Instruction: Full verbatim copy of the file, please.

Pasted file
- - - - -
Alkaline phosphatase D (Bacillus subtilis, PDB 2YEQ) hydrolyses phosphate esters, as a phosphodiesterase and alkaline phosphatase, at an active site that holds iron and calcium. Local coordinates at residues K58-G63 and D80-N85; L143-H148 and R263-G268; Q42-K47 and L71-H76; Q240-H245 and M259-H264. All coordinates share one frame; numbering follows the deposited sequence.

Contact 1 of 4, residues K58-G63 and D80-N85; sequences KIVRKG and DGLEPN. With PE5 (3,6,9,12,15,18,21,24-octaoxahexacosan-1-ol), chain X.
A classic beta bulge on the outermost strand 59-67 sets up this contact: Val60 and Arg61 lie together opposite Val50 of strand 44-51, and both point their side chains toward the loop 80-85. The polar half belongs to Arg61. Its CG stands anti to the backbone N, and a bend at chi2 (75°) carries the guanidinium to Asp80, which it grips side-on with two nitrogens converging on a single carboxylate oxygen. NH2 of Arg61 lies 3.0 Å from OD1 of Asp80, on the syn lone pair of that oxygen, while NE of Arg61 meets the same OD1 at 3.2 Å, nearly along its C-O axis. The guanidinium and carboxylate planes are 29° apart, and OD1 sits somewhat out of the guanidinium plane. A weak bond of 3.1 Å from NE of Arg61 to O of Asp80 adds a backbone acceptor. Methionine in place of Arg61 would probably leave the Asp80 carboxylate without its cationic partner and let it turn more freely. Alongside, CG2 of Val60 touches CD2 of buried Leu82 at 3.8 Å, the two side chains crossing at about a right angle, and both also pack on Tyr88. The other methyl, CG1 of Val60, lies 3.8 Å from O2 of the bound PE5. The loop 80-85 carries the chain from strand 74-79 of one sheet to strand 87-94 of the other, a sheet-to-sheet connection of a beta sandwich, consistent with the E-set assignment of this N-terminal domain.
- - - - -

Alkaline phosphatase D (Bacillus subtilis, PDB 2YEQ) hydrolyses phosphate esters, as a phosphodiesterase and alkaline phosphatase, at an active site that holds iron and calcium. Local coordinates at residues K58-G63 and D80-N85; L143-H148 and R263-G268; Q42-K47 and L71-H76; Q240-H245 and M259-H264. All coordinates share one frame; numbering follows the deposited sequence.

Contact 1 of 4, residues K58-G63 and D80-N85; sequences KIVRKG and DGLEPN. With PE5 (3,6,9,12,15,18,21,24-octaoxahexacosan-1-ol), chain X.
A classic beta bulge on the outermost strand 59-67 sets up this contact: Val60 and Arg61 lie together opposite Val50 of strand 44-51, and both point their side chains toward the loop 80-85. The polar half belongs to Arg61. Its CG stands anti to the backbone N, and a bend at chi2 (75°) carries the guanidinium to Asp80, which it grips side-on with two nitrogens converging on a single carboxylate oxygen. NH2 of Arg61 lies 3.0 Å from OD1 of Asp80, on the syn lone pair of that oxygen, while NE of Arg61 meets the same OD1 at 3.2 Å, nearly along its C-O axis. The guanidinium and carboxylate planes are 29° apart, and OD1 sits somewhat out of the guanidinium plane. A weak bond of 3.1 Å from NE of Arg61 to O of Asp80 adds a backbone acceptor. Methionine in place of Arg61 would probably leave the Asp80 carboxylate without its cationic partner and let it turn more freely. Alongside, CG2 of Val60 touches CD2 of buried Leu82 at 3.8 Å, the two side chains crossing at about a right angle, and both also pack on Tyr88. The other methyl, CG1 of Val60, lies 3.8 Å from O2 of the bound PE5. The loop 80-85 carries the chain from strand 74-79 of one sheet to strand 87-94 of the other, a sheet-to-sheet connection of a beta sandwich, consistent with the E-set assignment of this N-terminal domain.